When to See a Doctor for Knee Pain

Unfortunately, knee pain is a common problem for many Americans of all ages. While younger people tend to experience knee pain after an injury, knee pain can also be caused by a number of medical conditions, obesity and arthritis.

If you’re experiencing acute or chronic knee pain, you may need to see a knee specialist for treatment.

What is a knee specialist called?

First and foremost, you need to know what type of doctor to see for you knee pain. If you were to go to your general practitioner about your knee pain, he or she would most likely refer you to an orthopedic doctor.


The University of Utah explains in general terms that, “Orthopedic doctors (sometimes also called orthopaedic doctors or orthopaedic surgeons) are doctors who focus on caring for your bones, joints, ligament, nerves, and tendons (the tissue that connects bones and joints).” As such, a knee pain specialist is called an orthopedic knee specialist.

Keep in mind that many orthopedic doctors specialize in just one or two parts of the musculoskeletal system, so it is important to verify with any new doctor that he or she specializes in knees before making an appointment.  

When to See a Knee Specialist

Immediately after suffering a knee injury, you may experience some common symptoms in addition to knee pain. These signs and symptoms include:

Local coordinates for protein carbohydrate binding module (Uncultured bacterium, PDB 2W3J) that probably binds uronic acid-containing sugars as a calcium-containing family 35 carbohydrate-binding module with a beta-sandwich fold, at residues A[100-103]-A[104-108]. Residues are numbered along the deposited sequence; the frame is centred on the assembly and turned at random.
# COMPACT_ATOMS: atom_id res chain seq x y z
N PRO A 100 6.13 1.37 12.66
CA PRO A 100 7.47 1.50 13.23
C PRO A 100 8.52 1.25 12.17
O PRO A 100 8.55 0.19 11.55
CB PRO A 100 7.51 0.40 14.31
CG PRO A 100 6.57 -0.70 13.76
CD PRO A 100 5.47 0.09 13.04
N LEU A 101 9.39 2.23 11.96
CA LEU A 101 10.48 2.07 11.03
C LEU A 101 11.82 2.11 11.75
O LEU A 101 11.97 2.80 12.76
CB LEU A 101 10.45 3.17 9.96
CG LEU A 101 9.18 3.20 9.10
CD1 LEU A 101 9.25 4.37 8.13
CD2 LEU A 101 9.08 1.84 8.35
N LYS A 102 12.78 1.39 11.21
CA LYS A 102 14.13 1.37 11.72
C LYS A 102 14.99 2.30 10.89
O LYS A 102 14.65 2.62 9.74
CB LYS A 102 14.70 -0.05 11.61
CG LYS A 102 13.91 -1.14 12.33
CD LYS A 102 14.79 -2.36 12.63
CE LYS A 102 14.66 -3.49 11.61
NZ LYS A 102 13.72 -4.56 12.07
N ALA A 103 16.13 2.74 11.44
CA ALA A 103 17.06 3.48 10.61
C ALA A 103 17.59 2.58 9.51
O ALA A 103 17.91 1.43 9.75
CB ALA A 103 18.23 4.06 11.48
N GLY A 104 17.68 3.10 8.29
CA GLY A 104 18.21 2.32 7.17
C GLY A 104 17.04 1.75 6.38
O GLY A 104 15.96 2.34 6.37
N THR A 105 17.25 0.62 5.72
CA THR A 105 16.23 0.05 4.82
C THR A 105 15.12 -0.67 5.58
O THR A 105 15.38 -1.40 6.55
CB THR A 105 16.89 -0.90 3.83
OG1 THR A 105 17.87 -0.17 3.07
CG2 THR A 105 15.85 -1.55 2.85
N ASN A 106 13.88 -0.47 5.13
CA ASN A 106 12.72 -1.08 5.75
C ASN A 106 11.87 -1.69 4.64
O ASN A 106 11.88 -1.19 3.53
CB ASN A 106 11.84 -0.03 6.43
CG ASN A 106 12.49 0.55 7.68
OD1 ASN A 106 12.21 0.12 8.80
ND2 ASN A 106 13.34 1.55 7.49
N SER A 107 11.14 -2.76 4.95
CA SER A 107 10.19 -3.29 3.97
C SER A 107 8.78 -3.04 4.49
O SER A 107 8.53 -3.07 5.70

• Popping noise and/or feeling
  • Crunching noises
  • Swelling, redness and warmth to the touch
  • Stiffness and/or inability to fully straighten the knee
  • Weakness and/or instability

When to See a Knee Doctor

Not all knee pain requires medical treatment – most minor tweaks, sprains and injuries can be treated at home with rest, ice and elevation. If you’re experiencing any of the following symptoms, you should contact an orthopedic knee specialist for a consultation.

If you:

  • Have distinct knee swelling or an obvious deformity
  • Can’t bear weight on your knee
  • Your knee “gives out” when you try to walk
  • Have a fever in addition to redness and swelling
  • Are in severe pain

Chronic Knee Pain

Living in constant pain and being unable to live a normal, active life shouldn’t be your norm.

If you’ve been experiencing chronic knee pain, it’s time to see a knee pain specialist. While some chronic knee conditions cannot be cured, treatments can help reduce your symptoms and pain.

Common Causes of Knee Pain


Knee and joint pain can be caused by a host of acute injuries, medical conditions and chronic diseases.

Common Knee Injuries

  • ACL and MCL tears: These ligament tears are two of the most common knee injuries in active adults.
  • Knee fractures: Typically caused by a trauma, fractures of the patella, femur and tibia within the knee joint are extremely painful.
  • Knee dislocations: Typically caused by a trauma, knee dislocations can also be caused by knee abnormalities.
  • Meniscal tears: Most often caused during sports, these tears can also result from arthritis or aging.

Arthritis in the Knee

  • Osteoarthritis: The most common type of arthritis, this “wear and tear” condition is usually caused by joint deterioration and aging.
  • Rheumatoid arthritis: A chronic autoimmune condition, RA can affect any bone in the body and is the most debilitating form of arthritis.
  • Septic arthritis: While rare, the knee joint can become infected, during which septic arthritis can quickly cause significant damage.

Other Knee Issues

  • Patellofemoral pain syndrome: Often called “runner’s knee” or “jumper’s knee,” this syndrome can cause pain and stiffness in the front of the knee and around the kneecap, making it difficult to climb stairs or kneel.